Formerly owned by the Norman Flexible Hose Company, or SNTF, the buildings that now house the current music and dance centre bear witness to the valley’s nineteenth-century industrial past. After the site’s closing in the 1980s, the Caux Vallée de Seine federation of municipalities decided to preserve this abandoned site as part of the area’s industrial heritage. The smokestack, which belongs to the city of Lillebonne, was also preserved. The architectural design uses these historical traces to define a cultural facility for inhabitants and to help develop a new image for this area. Whereas the factory was a closed space reserved to workers, the conservatory is open to the city, with a pedestrian walkway leading to the renovated buildings and newly built structures. The abstract, contemporary style of the new buildings alludes to industrial architecture, and the entire project was conceived as a dialogue between these various layers of local history that reveals the site’s gentle incline.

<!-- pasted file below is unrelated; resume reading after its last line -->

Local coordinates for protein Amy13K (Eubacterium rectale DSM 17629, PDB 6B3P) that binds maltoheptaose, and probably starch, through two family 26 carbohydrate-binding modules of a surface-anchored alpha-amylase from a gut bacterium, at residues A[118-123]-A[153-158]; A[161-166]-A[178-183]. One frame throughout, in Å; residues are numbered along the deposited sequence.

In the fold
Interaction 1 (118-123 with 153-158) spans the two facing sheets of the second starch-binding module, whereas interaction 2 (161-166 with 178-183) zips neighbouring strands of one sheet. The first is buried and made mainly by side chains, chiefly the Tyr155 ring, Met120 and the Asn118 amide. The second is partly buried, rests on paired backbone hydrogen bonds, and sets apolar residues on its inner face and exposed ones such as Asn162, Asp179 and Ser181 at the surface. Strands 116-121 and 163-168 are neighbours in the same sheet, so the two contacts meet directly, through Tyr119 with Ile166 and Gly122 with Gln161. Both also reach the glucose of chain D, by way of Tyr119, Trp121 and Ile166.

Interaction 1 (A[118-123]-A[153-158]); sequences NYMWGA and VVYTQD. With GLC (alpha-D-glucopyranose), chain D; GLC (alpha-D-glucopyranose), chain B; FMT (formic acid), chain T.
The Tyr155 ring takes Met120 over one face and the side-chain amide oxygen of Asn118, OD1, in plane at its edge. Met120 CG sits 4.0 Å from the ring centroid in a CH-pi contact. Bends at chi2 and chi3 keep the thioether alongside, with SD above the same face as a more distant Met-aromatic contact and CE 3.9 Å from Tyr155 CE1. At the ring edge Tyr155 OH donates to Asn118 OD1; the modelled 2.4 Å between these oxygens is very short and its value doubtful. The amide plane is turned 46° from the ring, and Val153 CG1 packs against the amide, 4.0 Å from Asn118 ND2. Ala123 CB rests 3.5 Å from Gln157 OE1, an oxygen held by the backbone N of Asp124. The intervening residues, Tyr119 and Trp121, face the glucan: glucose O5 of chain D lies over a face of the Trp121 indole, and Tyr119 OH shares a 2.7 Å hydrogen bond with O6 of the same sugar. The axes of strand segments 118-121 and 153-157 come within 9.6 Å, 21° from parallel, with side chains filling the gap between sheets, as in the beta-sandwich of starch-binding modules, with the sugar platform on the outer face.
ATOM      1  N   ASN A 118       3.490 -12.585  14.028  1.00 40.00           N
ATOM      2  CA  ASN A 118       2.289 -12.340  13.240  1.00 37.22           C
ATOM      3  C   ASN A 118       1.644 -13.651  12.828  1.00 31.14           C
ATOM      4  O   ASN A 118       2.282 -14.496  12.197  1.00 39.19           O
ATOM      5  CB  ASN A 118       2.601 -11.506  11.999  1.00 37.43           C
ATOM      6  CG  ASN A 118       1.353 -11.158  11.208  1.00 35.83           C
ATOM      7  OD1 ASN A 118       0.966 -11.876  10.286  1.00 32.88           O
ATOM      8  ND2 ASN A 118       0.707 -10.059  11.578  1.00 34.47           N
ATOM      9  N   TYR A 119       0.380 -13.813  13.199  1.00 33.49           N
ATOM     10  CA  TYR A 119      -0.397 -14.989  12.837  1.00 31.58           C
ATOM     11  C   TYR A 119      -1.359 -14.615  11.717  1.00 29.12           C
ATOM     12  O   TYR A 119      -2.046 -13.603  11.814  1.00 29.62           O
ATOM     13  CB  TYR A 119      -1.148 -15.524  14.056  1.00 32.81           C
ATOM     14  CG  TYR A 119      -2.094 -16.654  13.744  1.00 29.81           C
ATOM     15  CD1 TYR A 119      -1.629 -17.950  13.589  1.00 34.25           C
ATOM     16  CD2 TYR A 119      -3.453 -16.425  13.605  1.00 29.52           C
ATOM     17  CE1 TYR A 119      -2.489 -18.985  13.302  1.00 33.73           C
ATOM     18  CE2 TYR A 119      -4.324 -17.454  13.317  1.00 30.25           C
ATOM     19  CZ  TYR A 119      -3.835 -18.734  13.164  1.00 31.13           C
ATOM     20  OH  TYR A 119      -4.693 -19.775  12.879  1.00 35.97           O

An east-west pedestrian walkway crosses the site, connecting the industrial vestiges (the smokestack and the main building) to the three new, oblong buildings.
The rehabilitated structures house a reception area, a teacher’s room, and two creative workshop spaces.
The site sits on a gentle slope, which is revealed by the pedestrian walkway and the varying steepness of the new buildings.
The style and materials of these new structures represent a clear break from the historical context.
The new buildings house two dance studios, three training rooms, two collective studios for contemporary music, a percussion room, a computer-assisted music room, and a dozen rooms for individual music lessons.